Years active 1956–95
|Name Robert Stephens|
|Full Name Robert Graham Stephens|
Born 14 July 1931Bristol, Gloucestershire, England
Died November 12, 1995, London, United Kingdom
Spouse Patricia Quinn (m. 1995–1995)
Children Toby Stephens, Chris Larkin, Lucy Dilon, Michael Stephens
TV shows The Box of Delights, Fortunes of War, QB VII, Dandelion Dead, Lizzie's Pictures, Hell's Bells
Movies The Private Life of Sherlock, The Prime of Miss Jean Bro, Romeo and Juliet, The Duellists, The Asphyx
Similar People Maggie Smith, Toby Stephens, Chris Larkin, Beverley Cross, Colin Blakely
Sir Robert Stephens Tribute Video
Sir Robert Stephens Appreciation Society Video
Sir Robert Graham Stephens (14 July 1931 – 12 November 1995) was a leading English actor in the early years of Britain's Royal National Theatre. He was one of the most respected actors of his generation and was at one time regarded as the natural successor to Laurence Olivier.
- Sir Robert Stephens Tribute Video
- Sir Robert Stephens Appreciation Society Video
- Early life and career
- Personal life
Early life and career
Stephens was born in Shirehampton, Bristol, in 1931. At age 18 he won a scholarship to Esme Church's Bradford Civic Theatre School, Yorkshire, (where he met his first wife Nora, a fellow student). His first professional engagement was with the Caryl Jenner Mobile Theatre, which he followed in 1951 by a year of more challenging parts in repertory at the Royalty Theatre, Morecambe, followed by seasons of touring and at the Hippodrome, Preston. The London director Tony Richardson saw a performance at the Royalty and this led to an offer of a place in the "momentous" first season of English Stage Company at the Royal Court in 1956. His success was assured.
His early films included A Taste of Honey (1961), Cleopatra (1963) and The Prime of Miss Jean Brodie (1969) with his then wife Maggie Smith. There was also a minor role as Prince Escalus in Franco Zeffirelli's Romeo and Juliet (1968), as well as a starring role in Billy Wilder's The Private Life of Sherlock Holmes (1970) and the science fiction film, The Asphyx (1973).
Stephens played Atahuallpa in the original 1964 National Theatre production of The Royal Hunt of the Sun. Stephens and Maggie Smith appeared together on stage and in film, notably in The Recruiting Officer at the Old Vic and the film version of The Prime of Miss Jean Brodie in 1969. However, following his departure from the National Theatre in 1970 and the breakup of their marriage in 1973 he suffered a career slump, not helped by heavy drinking and a breakdown.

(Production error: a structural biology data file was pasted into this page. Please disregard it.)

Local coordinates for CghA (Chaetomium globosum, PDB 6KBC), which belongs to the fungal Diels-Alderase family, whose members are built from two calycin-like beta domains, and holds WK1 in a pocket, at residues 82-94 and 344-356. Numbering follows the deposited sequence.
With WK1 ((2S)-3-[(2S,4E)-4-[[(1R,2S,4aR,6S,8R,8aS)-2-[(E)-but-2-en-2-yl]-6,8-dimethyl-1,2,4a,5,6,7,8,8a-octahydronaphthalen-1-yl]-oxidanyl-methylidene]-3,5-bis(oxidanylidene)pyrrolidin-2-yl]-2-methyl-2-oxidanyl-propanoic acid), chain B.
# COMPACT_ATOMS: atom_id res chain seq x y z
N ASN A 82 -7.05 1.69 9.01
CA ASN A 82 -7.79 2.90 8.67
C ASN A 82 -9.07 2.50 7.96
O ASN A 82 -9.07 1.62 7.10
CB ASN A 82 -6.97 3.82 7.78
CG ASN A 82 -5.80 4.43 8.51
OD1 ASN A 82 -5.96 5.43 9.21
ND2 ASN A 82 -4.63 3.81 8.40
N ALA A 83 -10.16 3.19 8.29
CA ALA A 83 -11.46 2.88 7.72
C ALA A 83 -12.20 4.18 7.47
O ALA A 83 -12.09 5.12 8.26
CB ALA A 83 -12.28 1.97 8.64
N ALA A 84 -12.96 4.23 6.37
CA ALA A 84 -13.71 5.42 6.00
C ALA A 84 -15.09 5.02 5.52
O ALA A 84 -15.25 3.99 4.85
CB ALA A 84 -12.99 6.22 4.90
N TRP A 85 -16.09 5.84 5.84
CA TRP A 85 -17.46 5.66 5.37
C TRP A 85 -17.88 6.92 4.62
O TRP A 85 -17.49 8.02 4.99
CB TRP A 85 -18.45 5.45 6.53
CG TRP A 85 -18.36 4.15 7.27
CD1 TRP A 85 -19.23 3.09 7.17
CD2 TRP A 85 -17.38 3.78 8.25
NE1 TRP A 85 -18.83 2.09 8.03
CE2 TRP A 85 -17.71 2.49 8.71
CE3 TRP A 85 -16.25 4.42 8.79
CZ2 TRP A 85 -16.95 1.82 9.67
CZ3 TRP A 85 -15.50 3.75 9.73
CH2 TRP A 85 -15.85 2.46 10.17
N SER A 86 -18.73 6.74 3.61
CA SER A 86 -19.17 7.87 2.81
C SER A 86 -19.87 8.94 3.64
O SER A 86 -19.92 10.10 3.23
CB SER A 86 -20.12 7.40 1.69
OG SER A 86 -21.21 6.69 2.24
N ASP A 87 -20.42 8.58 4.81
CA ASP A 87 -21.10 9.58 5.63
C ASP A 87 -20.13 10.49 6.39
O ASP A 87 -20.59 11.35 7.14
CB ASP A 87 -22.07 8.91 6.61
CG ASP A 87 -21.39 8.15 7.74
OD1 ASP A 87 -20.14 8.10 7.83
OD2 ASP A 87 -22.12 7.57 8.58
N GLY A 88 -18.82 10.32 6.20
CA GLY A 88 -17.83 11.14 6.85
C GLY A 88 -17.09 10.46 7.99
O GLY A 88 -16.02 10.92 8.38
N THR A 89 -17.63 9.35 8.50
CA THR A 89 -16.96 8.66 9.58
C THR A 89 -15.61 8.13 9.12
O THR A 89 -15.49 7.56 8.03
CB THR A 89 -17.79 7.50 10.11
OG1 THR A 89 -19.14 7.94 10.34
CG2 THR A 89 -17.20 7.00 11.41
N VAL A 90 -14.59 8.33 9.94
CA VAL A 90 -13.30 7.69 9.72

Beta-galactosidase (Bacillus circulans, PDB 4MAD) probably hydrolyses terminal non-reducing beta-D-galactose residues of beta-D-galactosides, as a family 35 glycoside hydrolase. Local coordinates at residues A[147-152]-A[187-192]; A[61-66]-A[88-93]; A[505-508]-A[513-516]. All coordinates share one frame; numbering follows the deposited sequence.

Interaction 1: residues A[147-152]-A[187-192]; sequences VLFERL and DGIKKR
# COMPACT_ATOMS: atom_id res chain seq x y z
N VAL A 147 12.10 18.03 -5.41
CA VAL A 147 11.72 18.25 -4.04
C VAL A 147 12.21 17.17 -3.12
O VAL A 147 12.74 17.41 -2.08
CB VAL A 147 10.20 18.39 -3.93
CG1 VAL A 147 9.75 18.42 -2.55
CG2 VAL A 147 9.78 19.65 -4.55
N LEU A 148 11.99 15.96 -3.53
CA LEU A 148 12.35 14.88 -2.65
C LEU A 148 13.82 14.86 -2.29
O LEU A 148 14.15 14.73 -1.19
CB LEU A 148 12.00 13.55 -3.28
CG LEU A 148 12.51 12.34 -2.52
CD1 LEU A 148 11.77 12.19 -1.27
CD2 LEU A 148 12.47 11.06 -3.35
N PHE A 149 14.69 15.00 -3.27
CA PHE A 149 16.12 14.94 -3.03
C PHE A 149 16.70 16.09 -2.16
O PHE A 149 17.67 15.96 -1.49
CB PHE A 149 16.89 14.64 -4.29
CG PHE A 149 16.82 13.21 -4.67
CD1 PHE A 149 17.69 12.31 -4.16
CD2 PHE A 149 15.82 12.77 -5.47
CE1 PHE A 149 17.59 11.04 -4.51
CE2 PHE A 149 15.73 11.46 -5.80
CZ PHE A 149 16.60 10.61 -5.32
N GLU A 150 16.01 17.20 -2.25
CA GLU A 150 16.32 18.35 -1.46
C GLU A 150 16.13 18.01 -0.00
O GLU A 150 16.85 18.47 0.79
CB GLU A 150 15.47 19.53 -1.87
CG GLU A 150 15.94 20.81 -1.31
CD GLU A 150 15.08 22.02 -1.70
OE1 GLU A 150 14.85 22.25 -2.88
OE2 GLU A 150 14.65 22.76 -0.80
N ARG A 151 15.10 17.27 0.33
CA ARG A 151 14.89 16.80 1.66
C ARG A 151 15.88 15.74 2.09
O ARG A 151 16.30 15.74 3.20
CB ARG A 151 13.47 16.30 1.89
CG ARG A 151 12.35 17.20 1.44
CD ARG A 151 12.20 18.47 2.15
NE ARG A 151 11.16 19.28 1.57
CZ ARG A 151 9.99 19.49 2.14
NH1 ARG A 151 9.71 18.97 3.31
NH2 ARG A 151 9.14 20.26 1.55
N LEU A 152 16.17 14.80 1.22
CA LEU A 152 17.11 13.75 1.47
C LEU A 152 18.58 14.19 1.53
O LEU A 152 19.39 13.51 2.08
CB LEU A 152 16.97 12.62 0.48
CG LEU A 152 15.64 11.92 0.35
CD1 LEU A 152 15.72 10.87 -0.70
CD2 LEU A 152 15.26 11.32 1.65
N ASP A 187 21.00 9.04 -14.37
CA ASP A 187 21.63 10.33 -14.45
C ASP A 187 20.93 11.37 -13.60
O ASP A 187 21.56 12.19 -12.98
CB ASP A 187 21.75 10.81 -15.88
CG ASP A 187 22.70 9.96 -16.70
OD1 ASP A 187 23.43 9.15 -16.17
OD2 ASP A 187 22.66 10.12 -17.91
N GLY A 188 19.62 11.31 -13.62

Although he continued to work on stage (notably in the National Theatre's The Mysteries in 1986), film (The Fruit Machine in 1988, aka Wonderland in the USA and Kenneth Branagh's Henry V), and television (notably in the role of Abner Brown in the 1984 BBC TV dramatisation of the children's classic The Box of Delights and as the Master of an Oxford college in an episode of Inspector Morse), it was not until the 1990s that he re-established himself at the forefront of his profession, when the Royal Shakespeare Company invited him to play Falstaff in Henry IV for director Adrian Noble (opening April 1991), the title roles in Julius Caesar (director Stephen Pimlott) later in the year and then King Lear, again for Noble, in May 1993. He was awarded the Laurence Olivier Theatre Award in 1993 for Best Actor, for his performance as Falstaff.
Stephens provided the voice of Aragorn in the 1981 BBC Radio serialisation of The Lord of the Rings. In 1985, he directed the British premiere production of "Danny and the Deep Blue Sea" by John Patrick Shanley at The Gate Theatre (London).
Stephens was married four times:
Following years of ill health, he died on 12 November 1995 at the age of 64 due to complications during surgery, eleven months after having been knighted.